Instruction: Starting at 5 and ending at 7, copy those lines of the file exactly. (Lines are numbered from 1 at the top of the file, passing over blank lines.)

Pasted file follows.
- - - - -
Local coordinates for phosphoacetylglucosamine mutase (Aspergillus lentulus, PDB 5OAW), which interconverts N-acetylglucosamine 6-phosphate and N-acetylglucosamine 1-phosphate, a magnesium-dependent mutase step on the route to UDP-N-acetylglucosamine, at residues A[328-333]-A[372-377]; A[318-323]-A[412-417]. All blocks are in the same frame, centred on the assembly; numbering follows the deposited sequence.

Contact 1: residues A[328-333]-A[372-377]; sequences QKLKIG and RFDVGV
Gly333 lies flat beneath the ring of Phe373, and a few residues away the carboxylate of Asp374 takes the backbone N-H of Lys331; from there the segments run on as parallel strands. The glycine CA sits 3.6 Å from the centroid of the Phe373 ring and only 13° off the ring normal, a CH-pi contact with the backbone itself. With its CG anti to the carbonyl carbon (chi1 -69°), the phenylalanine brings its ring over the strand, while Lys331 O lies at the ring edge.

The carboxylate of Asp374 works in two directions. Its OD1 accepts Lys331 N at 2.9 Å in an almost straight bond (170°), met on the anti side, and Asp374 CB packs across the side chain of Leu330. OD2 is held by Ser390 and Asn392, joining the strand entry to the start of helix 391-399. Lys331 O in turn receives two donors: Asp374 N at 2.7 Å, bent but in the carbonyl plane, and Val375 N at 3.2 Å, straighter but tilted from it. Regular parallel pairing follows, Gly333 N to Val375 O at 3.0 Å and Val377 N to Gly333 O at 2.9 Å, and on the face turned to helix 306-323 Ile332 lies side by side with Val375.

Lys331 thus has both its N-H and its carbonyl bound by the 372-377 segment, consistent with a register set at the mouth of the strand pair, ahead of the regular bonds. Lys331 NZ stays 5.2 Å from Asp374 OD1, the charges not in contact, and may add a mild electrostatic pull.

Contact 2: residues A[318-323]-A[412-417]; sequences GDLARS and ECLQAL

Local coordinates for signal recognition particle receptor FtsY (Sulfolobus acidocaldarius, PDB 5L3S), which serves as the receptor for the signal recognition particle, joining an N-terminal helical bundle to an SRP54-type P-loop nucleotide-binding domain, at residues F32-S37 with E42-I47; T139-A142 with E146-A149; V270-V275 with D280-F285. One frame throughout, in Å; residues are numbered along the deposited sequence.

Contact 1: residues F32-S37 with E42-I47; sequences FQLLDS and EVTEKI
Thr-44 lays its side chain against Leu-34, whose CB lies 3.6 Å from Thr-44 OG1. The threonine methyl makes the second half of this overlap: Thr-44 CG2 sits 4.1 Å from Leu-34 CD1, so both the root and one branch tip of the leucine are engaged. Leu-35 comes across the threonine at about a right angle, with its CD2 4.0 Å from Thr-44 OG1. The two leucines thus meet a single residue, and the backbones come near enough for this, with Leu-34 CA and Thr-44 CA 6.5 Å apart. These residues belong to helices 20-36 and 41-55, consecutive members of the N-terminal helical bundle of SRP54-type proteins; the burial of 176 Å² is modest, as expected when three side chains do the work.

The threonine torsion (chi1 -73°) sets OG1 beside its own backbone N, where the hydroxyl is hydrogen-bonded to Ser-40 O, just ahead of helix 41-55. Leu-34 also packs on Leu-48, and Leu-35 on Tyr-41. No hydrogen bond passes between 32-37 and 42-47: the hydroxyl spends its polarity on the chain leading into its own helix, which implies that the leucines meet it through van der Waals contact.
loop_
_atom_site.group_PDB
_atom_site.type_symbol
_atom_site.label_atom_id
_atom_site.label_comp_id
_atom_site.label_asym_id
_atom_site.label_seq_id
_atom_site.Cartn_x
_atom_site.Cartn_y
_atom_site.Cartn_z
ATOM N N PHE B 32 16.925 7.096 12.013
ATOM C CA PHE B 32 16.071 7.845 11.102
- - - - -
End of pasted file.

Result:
Lys331 thus has both its N-H and its carbonyl bound by the 372-377 segment, consistent with a register set at the mouth of the strand pair, ahead of the regular bonds. Lys331 NZ stays 5.2 Å from Asp374 OD1, the charges not in contact, and may add a mild electrostatic pull.

Contact 2: residues A[318-323]-A[412-417]; sequences GDLARS and ECLQAL

Local coordinates for signal recognition particle receptor FtsY (Sulfolobus acidocaldarius, PDB 5L3S), which serves as the receptor for the signal recognition particle, joining an N-terminal helical bundle to an SRP54-type P-loop nucleotide-binding domain, at residues F32-S37 with E42-I47; T139-A142 with E146-A149; V270-V275 with D280-F285. One frame throughout, in Å; residues are numbered along the deposited sequence.